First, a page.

National Council of Churches
remembers Bob Edgar
April 23, 2013 – National Council of Churches leaders and staff expressed
shock and sadness today at the sudden death of the Rev. Dr. Bob Edgar, who
served as NCC general secretary from 2000 to 2007.
NCC President Kathryn Lohre expressed the council’s condolences to Edgar’s
family and many friends.
“He is universally remembered as a man of tireless commitment and boundless
energy,” Lohre said. “We are finding it difficult to grasp the sudden loss
of this fine church leader.”
Edgar, a former six-term member of Congress and Claremont School of Theology
president, left the Council in 2007 to take the reins of leadership of
Common Cause, the citizen’s advocacy group.
“He was a superb communicator of the moral perspective the churches could
bring to critical issues in our society,” said Dr. Antonios Kireopoulos, NCC
associate general secretary, Faith & Order and Interfaith Relations.
Kireopoulos worked closely with Edgar and traveled widely with him,
including to areas of Indonesia flooded by the devastating tsunami of 2004.
“He liked to summarize the urgent ministries of the Council in a single
sentence: ‘Peace, Poverty, Planet Earth,” Kireopoulos said.
Cassandra Carmichael, who Edgar brought to the NCC’s Washington office to
direct the eco-justice program, remembered Edgar as a tireless proponent of
“There was no greater advocate for persons living in poverty or facing
discrimination of any kind,” Carmichael said. “He was fully committed to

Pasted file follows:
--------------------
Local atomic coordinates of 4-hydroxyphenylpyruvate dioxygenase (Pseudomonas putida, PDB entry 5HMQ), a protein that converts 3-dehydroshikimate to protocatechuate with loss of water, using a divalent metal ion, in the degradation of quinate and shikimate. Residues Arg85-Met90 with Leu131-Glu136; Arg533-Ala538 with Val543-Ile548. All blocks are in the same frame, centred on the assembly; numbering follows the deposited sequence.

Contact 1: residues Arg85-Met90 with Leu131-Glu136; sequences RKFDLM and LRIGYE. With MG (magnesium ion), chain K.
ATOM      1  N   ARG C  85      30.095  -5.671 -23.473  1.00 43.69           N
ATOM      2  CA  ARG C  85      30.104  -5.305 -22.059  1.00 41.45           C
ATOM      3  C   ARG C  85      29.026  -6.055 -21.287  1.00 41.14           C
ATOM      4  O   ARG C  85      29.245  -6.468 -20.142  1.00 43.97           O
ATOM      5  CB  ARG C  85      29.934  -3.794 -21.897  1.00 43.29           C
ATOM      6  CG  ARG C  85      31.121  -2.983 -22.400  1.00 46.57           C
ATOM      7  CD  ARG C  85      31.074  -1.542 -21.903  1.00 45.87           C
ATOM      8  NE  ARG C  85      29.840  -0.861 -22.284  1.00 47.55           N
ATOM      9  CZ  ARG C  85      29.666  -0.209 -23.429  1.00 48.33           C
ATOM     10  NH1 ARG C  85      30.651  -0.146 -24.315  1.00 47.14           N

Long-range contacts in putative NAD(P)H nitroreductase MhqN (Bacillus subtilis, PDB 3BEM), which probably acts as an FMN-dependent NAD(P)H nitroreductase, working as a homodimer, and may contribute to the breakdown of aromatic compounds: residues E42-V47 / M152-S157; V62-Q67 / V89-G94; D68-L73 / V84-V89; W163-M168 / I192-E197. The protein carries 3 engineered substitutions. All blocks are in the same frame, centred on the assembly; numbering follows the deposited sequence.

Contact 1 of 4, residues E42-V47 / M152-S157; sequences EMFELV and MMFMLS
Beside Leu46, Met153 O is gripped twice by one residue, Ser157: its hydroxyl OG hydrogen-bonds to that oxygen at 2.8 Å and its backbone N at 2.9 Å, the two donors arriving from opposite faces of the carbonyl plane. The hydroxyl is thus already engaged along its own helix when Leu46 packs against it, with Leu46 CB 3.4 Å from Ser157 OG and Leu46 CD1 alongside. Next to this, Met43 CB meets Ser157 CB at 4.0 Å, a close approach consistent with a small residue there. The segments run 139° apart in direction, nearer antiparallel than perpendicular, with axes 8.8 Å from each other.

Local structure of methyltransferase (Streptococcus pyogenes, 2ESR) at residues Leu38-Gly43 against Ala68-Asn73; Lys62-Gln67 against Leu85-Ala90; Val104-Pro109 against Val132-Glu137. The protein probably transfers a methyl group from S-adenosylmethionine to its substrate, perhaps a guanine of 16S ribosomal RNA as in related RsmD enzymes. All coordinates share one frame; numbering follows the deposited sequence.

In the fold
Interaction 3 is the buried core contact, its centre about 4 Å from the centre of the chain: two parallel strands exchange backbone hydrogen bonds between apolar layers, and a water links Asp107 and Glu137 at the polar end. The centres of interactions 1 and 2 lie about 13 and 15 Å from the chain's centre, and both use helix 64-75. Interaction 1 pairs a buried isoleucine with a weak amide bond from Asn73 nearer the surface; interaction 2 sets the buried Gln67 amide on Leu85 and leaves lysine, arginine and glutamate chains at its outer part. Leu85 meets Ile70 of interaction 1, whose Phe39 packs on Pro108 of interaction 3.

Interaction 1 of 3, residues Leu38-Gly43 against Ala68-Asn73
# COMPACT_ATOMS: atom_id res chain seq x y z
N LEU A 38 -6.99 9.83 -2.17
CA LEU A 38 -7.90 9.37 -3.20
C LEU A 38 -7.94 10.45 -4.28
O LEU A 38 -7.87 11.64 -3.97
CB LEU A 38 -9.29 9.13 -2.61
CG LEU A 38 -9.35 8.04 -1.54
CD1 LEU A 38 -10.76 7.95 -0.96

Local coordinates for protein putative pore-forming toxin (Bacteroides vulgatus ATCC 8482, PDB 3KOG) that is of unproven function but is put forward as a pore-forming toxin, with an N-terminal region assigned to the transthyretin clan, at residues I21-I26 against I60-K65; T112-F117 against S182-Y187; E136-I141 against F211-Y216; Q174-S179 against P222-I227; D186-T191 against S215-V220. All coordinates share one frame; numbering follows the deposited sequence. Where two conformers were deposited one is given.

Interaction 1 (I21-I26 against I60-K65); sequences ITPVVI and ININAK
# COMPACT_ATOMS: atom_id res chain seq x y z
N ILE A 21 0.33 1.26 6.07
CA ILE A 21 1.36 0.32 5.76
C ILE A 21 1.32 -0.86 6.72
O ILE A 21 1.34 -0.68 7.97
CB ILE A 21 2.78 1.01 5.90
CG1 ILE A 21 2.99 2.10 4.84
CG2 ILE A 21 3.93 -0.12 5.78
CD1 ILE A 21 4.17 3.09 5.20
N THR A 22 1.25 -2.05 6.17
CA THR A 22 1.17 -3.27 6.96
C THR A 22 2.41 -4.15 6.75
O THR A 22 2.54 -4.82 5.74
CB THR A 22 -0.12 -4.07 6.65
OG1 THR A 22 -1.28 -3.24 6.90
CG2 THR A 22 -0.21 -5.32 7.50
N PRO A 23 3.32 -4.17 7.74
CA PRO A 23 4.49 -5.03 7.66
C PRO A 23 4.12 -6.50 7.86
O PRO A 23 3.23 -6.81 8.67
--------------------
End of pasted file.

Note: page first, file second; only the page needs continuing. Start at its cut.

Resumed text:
eliminating the causes of climate change, and he thought of this planet as
God’s magnificent creation.”
The Edgar years at the NCC were filled with challenges that included the
terror attacks of September 11, 2001, the War in Iraq, the acceleration of
global warming, tsunamis and earthquakes, Hurricane Katrina, and crushing
worldwide poverty and human rights abuses.
The first challenge Edgar faced as general secretary was the international
debate over a Cuban child, Elian Gonzalez, to decide whether the boy should
be permitted to live with relatives in Miami, or with his father and
grandmothers in Cuba. Citing humanitarian reasons, Edgar said Elian should
be returned to the custody of his father in Cuba. The NCC and the Cuban
Council of Churches proposed to serve as intermediaries to facilitate the
boy's return home.
In addition, Edgar's first days on the job in 2000 were consumed by a
crippling financial crisis in the NCC that challenged all the skills he had
honed as a community organizer, member of Congress, and seminary president.
He brought to his job a prodigious appetite for hard work, an informal
style, and a lifelong commitment to the goals of peace, justice and the
relief of human suffering. If he felt the stress of the job, he rarely
showed it and he often deflected it with a lighthearted joke and
occasionally – as his colleagues recalled fondly today– a painful pun.
At the end of his eight-year tenure, the financial emergency had ebbed but
the conditions that caused it – including the financial exigency of many of
the NCC's contributing communions – were still in place.
Perhaps his most useful bequest to his NCC successors, colleagues recalled,
was a buoyant Christian faith that is contagious enough to infect others
with a joyous optimism for whatever the future holds.
When Edgar departed the NCC in 2007, the Council posted this retrospective
of his career: http://www.ncccusa.org/bobedgar/
Since its founding in 1950, the National Council of
the Churches of Christ in the USA has been the leading force for
shared ecumenical witness among Christians in the United States. The NCC's
37 member communions -- from a wide spectrum of Protestant, Anglican,
Orthodox, Evangelical, historic African American and Living Peace
churches -- include 40 million persons in more than 100,000 local
congregations in communities across the nation.
NCC News contact: Philip E. Jenks, 646-853-4212 (cell),